Speaking of which, as far as we know, the only difference between the Cloud Alphas and the Cloud Alpha S is that the Alpha S comes with physical adjustment buttons that allow you to control the base with “hardware” instead of software and a slightly different control scheme. Other than that, they are pretty much the same.
One of the main reasons we picked this headset for gaming is because of how comfortable it is. In fact, many people claim that these are the most comfortable headphones/headset they’ve ever tried. However, we’ll personally have to give that title over to either the Sennheiser HD 598s or the SHP9500s from Philips (Open-back design, though).
Other than that, their sound is also surprisingly good. The base can get anything from accurate and smooth to boomy while mid-range reproduction is superb as well. The high-end is admittedly lacking a little bit and can even be harsh; depending on your EQ settings. But that’s not going to be a huge issue for gaming anyway.
- Decent noise isolation
- Great when it comes to preventing leakage
- Great base and mids
- Very comfortable
- Superb build quality
- Can be used both for gaming and casual use
- Detachable mic
- Good value
- Relatively lightweight
- Standard 3.5mm jack
- The in-line controls on the Cloud Alpha restrict you from using any other 3.5mm cables (Unless you don’t need these controls. The Alpha S comes with a separate audio card for controls, so, that’s not an issue there)
- High-end gets a bit too sharp at times
Best Budget Closed Backs for Audiophiles
Audiophiles will usually prefer open-back headphones instead of closed-backs. But, at the end of the day, it all comes down to personal preference and needs.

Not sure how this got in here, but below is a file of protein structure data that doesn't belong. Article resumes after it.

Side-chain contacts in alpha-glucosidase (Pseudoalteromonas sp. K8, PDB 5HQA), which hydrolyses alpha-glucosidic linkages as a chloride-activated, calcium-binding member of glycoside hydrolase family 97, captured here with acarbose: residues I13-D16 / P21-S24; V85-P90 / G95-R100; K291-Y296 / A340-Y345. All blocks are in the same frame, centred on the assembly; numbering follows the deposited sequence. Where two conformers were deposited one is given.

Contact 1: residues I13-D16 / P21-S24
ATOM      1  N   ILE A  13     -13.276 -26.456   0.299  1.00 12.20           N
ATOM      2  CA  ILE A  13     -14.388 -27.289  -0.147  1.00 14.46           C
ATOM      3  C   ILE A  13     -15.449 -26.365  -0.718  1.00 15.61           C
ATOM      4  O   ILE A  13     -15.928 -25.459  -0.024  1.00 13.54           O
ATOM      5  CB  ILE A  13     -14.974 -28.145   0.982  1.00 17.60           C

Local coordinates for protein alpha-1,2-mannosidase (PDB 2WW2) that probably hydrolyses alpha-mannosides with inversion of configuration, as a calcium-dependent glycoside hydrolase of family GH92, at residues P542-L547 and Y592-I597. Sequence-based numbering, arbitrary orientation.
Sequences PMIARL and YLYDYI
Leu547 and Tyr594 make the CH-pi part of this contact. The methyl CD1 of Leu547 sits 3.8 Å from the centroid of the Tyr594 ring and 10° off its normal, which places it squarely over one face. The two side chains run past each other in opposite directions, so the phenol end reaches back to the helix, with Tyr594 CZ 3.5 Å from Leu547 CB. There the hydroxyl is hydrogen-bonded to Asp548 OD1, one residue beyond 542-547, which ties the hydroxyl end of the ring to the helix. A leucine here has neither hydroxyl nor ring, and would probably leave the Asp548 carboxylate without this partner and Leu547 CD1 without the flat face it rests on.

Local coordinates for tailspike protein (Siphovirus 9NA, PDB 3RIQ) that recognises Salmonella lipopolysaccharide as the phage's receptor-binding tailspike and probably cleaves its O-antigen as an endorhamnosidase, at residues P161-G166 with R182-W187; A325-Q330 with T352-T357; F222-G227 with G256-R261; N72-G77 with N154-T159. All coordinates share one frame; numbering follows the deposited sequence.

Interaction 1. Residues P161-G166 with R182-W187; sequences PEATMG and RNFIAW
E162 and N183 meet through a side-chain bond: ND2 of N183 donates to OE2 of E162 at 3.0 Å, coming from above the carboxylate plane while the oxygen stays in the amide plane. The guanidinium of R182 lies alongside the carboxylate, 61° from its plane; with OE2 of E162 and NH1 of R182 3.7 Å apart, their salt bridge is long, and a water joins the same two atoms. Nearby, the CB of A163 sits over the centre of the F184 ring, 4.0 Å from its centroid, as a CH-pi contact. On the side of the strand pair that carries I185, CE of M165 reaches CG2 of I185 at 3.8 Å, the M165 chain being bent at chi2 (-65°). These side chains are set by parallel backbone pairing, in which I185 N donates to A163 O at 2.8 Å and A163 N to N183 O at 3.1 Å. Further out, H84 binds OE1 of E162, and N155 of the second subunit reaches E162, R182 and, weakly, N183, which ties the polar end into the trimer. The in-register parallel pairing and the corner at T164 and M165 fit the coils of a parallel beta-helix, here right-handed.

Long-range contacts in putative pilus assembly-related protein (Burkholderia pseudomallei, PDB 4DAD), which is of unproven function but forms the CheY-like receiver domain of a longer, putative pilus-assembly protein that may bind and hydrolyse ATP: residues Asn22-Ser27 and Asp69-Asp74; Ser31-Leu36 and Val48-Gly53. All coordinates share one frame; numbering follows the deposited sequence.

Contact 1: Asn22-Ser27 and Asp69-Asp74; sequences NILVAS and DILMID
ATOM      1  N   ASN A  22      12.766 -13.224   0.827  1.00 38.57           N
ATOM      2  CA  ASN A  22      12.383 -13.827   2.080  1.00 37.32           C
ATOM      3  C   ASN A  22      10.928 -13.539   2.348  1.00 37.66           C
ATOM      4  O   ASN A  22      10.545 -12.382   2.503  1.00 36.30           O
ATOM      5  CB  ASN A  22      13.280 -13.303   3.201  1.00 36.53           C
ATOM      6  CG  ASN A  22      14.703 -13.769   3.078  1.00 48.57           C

Some people enjoy the narrower soundstage and the extra noise isolation that comes with closed-backs. Not to mention that if you want something both for indoor and outdoor use then you really have no choice anyway.
- Weight: 0.55 pounds
- Microphone: No
- Noise isolation/cancelation: Mediocre noise isolation and leakage prevention
One of the main reasons that we picked these as a good option for audiophiles is because of their neutral sound. However, keep in mind that they are not the best for bass lovers. This is what neutral sound means – there is little to no coloring.
Of course, you can always make them “kick” a bit harder with an equalizer. It’s just that they are not primarily designed for that kind of sound.
The ATH-M40x is good for monitoring use and enjoying music as it was recorded. But, as we mentioned above, bass-heavy genres like heavy metal and electronic may not sound that good due to the natural lack of thumpy base.
They are fairly comfortable as well but we’d say that the clamping force can be a bit too much for some people. Other than that, the pads are rather comfy and there’s quite a bit of padding on the top as well.
Speaking of comfiness, you can also use them for gaming – but only if you’re intending on buying a dedicated mic as well. And don’t forget that their imaging is slightly worse than the Cloud Alphas. So, if you need a jack of all trades, maybe go with the Clouds instead. And if you primarily need neutral sound, stick with the M40x.
- Relatively neutral sound (Can also be a huge con for some)
- Pretty comfortable for short sessions (Clamping force can get a bit too much for some people over long sessions)
- Removable cable is always a plus
- Superb value
- No microphone